Link
http://www.luckygunner.com/labs/5-56...a-6%2F26%2F12-
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Old April 12, 2014, 08:06 AM   #17
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Steve, what's the actual bore and groove diameters as well as bore cross sectional areas of those test barrels? All I see in the site is chamber dimensions.

If one's got smaller numbers, it'll produce higher pressures with a given cartridge.
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Old April 12, 2014, 10:24 AM   #18
steve4102
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Quote:
Steve, what's the actual bore and groove diameters as well as bore cross sectional areas of those test barrels? All I see in the site is chamber dimensions.

If one's got smaller numbers, it'll produce higher pressures with a given cartridge.
Good question. You have the link, ask the author or contact Barnes and report back. I'll be curious to know the difference if any.
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Old April 12, 2014, 06:20 PM   #19
Jimro
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Steve4102,

To save some time, why don't you read this thread: http://thefiringline.com/forums/showthread.php?t=541237

Then if you have any issues with anything I wrote here, or there, let me know.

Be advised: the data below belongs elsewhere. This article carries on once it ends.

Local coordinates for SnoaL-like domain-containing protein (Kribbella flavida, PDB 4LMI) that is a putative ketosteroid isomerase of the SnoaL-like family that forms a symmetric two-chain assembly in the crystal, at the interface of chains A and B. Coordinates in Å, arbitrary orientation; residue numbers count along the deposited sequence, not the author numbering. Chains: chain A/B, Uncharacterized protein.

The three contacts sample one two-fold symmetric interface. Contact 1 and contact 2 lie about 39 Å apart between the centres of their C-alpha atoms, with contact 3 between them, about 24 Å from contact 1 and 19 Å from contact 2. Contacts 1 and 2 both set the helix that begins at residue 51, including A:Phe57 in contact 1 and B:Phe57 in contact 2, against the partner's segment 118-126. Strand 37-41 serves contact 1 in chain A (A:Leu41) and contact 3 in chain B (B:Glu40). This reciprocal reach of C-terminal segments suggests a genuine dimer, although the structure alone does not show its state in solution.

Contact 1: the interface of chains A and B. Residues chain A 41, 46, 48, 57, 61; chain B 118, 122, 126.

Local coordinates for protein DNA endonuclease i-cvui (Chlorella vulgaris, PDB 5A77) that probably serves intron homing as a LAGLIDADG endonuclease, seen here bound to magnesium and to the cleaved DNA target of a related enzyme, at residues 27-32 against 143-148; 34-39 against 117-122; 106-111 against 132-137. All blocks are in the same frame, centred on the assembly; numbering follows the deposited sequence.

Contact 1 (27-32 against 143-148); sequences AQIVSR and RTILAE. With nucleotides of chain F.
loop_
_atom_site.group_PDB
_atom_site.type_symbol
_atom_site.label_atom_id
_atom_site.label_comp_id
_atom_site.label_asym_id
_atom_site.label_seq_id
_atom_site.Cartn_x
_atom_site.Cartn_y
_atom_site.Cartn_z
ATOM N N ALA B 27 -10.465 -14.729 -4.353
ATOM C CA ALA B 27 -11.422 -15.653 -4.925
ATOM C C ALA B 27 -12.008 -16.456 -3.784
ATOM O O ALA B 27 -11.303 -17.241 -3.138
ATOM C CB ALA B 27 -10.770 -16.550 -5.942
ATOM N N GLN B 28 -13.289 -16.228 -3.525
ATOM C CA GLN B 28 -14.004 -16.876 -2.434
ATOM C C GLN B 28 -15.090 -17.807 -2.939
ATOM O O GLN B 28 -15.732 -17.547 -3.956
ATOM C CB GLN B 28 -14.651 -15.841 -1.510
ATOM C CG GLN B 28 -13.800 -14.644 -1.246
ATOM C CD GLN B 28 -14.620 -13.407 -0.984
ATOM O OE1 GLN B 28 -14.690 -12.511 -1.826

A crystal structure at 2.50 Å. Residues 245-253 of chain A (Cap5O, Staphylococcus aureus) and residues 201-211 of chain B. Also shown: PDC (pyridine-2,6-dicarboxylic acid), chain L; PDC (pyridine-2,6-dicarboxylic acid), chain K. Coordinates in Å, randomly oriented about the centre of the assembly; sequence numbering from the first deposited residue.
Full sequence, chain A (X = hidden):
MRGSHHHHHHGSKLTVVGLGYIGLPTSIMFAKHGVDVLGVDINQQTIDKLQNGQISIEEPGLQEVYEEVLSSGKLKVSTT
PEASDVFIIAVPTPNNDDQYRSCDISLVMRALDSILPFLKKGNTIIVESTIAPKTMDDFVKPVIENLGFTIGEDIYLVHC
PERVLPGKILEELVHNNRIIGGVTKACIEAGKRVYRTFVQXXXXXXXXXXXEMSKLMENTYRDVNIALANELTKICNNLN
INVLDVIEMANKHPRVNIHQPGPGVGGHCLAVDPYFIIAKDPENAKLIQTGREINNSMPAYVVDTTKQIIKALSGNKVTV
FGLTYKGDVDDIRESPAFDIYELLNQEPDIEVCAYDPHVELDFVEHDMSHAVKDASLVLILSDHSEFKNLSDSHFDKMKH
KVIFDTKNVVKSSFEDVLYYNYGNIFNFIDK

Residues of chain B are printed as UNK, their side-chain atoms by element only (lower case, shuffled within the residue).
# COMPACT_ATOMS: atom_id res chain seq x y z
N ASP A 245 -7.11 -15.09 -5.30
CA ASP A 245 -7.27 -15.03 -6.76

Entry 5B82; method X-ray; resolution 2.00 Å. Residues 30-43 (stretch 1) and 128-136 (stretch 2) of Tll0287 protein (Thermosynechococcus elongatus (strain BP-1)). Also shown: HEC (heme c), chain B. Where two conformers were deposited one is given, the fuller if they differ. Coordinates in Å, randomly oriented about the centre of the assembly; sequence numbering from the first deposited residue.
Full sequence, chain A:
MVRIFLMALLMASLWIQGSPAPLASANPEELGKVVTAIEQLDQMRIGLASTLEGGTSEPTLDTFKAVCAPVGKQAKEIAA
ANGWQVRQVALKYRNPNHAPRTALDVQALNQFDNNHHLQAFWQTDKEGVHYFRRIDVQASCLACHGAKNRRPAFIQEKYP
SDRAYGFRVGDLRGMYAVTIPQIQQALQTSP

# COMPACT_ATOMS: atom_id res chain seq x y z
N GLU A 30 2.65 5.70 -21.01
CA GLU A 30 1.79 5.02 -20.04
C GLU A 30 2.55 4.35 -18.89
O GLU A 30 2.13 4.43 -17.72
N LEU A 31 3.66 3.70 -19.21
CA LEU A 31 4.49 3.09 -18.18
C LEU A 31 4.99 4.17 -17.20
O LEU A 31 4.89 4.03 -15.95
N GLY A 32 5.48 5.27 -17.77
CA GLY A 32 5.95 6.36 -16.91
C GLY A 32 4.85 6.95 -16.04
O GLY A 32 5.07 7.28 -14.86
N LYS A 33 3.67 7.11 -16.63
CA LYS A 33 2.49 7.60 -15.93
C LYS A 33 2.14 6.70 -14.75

Jimro
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Old April 12, 2014, 07:17 PM   #20
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Steve, you originated that link into this thread. You contact them and ask about bore and groove dimensions. Then you'll get all the glory of finding and sharing all the good information to everyone. You should have been curious enough to ask about that missing info that's so important to pressure number comparisons between two barrels.
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Old April 15, 2014, 06:31 PM   #21
steve4102
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Quote:
Steve, you originated that link into this thread. You contact them and ask about bore and groove dimensions. Then you'll get all the glory of finding and sharing all the good information to everyone. You should have been curious enough to ask about that missing info that's so important to pressure number comparisons between two barrels.